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The mention of the "seven" daughters is a signal that something significant, beyond the initial narrative, is at play in this passage. Seven is one of the "perfect" numbers symbolizing perfection and fullness, especially spiritual perfection. Question: Moses met his bride at a well. In what two parts of the Genesis narrative was a bride courted at a well? In your list, include Moses' encounter with his bride as the third encounter at a well that ends in marriage. It should also be noted that in Scripture "threes" always point to something important that is going to happen next in God's plan of salvation see the document "The Significance of the Third Day in Scripture;" also see Gen ; ; 2 Sam ; ; etc.

Question: Read the accounts of these three encounters. What seven elements do they all have in common? Answer: Each encounter has the same basic elements:. Question: An event repeated three times in Scripture points to a more significant fourth event that is important in God's plan of salvation. What is the 4 th "well encounter" in Scripture between a woman and a man that will have a profound impact on salvation history?

Hint: It is found in one of the New Testament Gospels. Are the same elements of the "well narratives" present in the New Testament "well encounter" story? List the elements found in the fourth encounter. Six of the elements are obvious, but the seventh is not so obvious. Answer: Jesus' encounter with the woman of Samaria in John has the same elements as the other three "well encounter" stories:. Question: Who is the bride and who is the bridegroom in the well narrative in John chapter 4? What Old Testament prophecy was Jesus fulfilling and how does it fulfill the missing seventh element?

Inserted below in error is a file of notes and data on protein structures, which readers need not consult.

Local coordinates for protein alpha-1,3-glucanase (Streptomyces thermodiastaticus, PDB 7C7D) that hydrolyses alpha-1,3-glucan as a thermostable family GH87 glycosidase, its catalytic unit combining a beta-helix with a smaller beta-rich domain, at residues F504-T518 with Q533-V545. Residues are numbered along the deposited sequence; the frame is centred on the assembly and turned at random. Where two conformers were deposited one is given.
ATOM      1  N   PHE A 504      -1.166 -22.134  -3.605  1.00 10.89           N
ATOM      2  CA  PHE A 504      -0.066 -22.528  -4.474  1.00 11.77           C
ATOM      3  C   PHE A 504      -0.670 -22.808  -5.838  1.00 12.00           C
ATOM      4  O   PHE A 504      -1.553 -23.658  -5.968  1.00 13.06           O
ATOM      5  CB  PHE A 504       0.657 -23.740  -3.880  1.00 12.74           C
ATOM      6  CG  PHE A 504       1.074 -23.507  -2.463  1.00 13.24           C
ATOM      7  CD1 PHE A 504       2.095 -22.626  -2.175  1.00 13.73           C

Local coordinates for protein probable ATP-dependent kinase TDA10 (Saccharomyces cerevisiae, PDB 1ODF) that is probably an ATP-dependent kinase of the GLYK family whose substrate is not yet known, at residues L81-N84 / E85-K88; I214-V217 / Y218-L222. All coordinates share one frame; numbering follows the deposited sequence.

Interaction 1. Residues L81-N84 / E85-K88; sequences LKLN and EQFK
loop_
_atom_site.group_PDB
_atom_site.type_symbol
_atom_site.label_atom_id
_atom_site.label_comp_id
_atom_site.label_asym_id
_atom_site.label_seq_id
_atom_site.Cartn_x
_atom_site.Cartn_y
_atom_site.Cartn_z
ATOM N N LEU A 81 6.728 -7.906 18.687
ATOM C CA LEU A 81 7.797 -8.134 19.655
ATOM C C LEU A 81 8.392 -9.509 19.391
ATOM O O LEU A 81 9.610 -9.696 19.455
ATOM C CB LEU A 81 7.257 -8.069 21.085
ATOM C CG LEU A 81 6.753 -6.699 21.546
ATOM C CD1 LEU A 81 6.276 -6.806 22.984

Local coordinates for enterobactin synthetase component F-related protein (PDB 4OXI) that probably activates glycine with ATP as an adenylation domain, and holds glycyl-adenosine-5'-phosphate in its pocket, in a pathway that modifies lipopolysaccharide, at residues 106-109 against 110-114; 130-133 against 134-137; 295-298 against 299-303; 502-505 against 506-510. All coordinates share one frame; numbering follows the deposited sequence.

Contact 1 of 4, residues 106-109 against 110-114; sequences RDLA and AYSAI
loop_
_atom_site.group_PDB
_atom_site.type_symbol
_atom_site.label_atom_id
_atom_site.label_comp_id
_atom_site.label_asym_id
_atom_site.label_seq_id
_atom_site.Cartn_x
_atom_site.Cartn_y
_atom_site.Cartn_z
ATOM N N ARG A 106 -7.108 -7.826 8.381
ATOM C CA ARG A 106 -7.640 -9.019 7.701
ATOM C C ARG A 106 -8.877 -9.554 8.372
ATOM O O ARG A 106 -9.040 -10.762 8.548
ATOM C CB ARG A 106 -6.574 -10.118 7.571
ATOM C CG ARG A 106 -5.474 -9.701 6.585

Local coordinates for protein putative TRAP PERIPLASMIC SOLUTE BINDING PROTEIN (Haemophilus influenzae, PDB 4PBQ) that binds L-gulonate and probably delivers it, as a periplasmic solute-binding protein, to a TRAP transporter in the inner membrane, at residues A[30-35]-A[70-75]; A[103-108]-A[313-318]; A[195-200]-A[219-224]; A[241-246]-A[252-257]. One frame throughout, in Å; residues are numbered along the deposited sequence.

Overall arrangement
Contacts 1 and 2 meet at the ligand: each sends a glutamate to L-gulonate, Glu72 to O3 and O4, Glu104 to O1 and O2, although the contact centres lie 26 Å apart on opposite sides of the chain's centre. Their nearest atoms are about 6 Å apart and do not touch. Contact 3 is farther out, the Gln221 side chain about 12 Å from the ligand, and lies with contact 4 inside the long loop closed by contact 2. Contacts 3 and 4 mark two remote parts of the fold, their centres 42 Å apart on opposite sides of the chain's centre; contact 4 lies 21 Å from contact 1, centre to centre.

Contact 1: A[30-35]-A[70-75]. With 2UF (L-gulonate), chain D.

Hint: see Ez Answer: The seventh element is also present in this narrative: Jesus was the bridegroom and Samaria the once lost Northern Kingdom of Israel was the bride that Jesus was calling into covenant union with her Bridegroom, the promised Redeemer-Messiah. He was fulfilling the prophet Ezekiel's prophecy that the Messiah would restore the broken and scattered Kingdom of Israel.

It was by faith that, when he was grown up, Moses refused to be known as the son of Pharaoh's daughter and chose to be ill-treated in company with God's people rather than to enjoy the transitory pleasures of sin. He considered that the humiliations offered to the Anointed were something more precious than all the treasures of Egypt, because he had this eyes fixed on the reward Heb The writer of Hebrews has applied this passage to Jesus, the "Anointed of God," the word "Messiah" means "anointed one".

He offers that because of Moses' faith, his suffering to fulfill God's plan for Israel was joined to the suffered of the future Redeemer-Messiah, the One who would bring the "reward" Moses had his eyes fixed upon, eternal salvation also see Heb and Are you prepared to offer up your sufferings on your journey through the exile of this life like Moses, the prophet of God, offered up his suffering for the Messiah-Redeemer who was yet to come? Moses' faith in God's promise of an eternal salvation was rewarded in his encounter with Christ on the Mt.